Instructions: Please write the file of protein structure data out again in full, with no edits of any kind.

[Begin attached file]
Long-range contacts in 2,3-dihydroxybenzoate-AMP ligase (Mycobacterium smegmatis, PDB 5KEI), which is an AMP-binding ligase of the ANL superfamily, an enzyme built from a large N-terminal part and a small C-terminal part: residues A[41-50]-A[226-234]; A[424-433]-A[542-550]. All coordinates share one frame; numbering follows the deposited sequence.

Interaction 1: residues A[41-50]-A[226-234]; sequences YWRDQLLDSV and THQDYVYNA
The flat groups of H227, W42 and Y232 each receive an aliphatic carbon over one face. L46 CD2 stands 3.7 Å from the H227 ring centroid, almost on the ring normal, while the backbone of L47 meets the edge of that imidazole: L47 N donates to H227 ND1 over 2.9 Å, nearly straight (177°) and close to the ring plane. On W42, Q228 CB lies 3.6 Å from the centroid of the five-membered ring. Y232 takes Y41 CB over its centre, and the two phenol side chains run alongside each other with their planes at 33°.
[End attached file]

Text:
Long-range contacts in 2,3-dihydroxybenzoate-AMP ligase (Mycobacterium smegmatis, PDB 5KEI), which is an AMP-binding ligase of the ANL superfamily, an enzyme built from a large N-terminal part and a small C-terminal part: residues A[41-50]-A[226-234]; A[424-433]-A[542-550]. All coordinates share one frame; numbering follows the deposited sequence.

Interaction 1: residues A[41-50]-A[226-234]; sequences YWRDQLLDSV and THQDYVYNA
The flat groups of H227, W42 and Y232 each receive an aliphatic carbon over one face. L46 CD2 stands 3.7 Å from the H227 ring centroid, almost on the ring normal, while the backbone of L47 meets the edge of that imidazole: L47 N donates to H227 ND1 over 2.9 Å, nearly straight (177°) and close to the ring plane. On W42, Q228 CB lies 3.6 Å from the centroid of the five-membered ring. Y232 takes Y41 CB over its centre, and the two phenol side chains run alongside each other with their planes at 33°.